Thousands evacuated as twin storms move close to US coast
Thousands of people from Louisiana and Cuba evacuated as hurricane Marco and Tropical Storm Laura tore through the Caribbean and Gulf of Mexico on Sunday and flooded roads in Haiti’s capital, causing considerable damage in its wake.
Marco, which strengthened into a hurricane on Sunday with sustained winds of 75 mph is forecast to make landfall along the Louisiana coast on Monday, a Reuters report reads. A hurricane watch has been issued from Intracoastal City, Louisiana, to the Mississippi-Alabama border. Most of Alabama coast is on a tropical storm watch too. President Trump on Sunday issued a disaster declaration for Louisiana on Sunday. Due to the twin storm alert, energy firms shut 58 per cent of Mexico oil output.
Louisiana Governor John Bel Edwards warned residents that if they did not evacuate by Sunday, they would have to ride out both the storms as they were expected to hit the coast by Monday.
According to Chris Kerr, a meteorologist at DTN, an energy, agriculture and weather data provider, Laura could strengthen into a Category 2 or 3 hurricane on the 5-step Saffir-Simpson scale for measuring hurricane intensity and move west, closer to Houston.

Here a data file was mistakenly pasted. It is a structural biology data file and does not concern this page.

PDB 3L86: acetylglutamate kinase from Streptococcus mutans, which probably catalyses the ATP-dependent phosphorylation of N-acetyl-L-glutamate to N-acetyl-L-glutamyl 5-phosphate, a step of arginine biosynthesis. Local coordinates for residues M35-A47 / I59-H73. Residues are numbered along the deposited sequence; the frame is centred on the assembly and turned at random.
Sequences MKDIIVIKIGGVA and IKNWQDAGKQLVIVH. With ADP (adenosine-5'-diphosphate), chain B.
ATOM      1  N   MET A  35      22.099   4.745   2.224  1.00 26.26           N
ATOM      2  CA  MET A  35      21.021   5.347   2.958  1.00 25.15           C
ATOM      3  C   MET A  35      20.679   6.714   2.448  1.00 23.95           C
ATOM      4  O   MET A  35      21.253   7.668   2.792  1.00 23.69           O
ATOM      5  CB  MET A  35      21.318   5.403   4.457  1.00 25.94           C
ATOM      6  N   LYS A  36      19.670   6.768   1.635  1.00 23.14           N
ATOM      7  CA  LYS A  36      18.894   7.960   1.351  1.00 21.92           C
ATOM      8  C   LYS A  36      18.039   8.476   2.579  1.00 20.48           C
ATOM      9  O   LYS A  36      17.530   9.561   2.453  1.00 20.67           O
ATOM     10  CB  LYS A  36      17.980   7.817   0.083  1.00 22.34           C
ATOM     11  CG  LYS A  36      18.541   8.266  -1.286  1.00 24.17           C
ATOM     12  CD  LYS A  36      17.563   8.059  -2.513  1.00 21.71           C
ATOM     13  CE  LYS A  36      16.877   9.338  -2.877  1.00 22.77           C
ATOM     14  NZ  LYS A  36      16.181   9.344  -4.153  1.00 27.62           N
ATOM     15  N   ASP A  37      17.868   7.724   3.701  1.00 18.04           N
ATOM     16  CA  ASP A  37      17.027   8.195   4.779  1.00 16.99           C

The threshold for Category 2 storms is 96mph, while that of category 3 terms is 111 mph.
The National Hurricane Centre said that back-to-back hurricanes hitting the US coast within days could result in a prolonged period of hazardous weather. Teams of rescue workers have been sent to centres in Louisiana and Texas by The Federal Emergency Management Agency.
The US Coast Guard in the meantime, raised its warning for the Port of New Orleans, calling for ships to make plans to evacuate some areas. Residents in low-lying areas of Louisiana’s coastal Lafourche Parish were asked to evacuate. In Grand Isle, at the southern tip of Louisiana, authorities were placing sandbags to bolster its protective levy.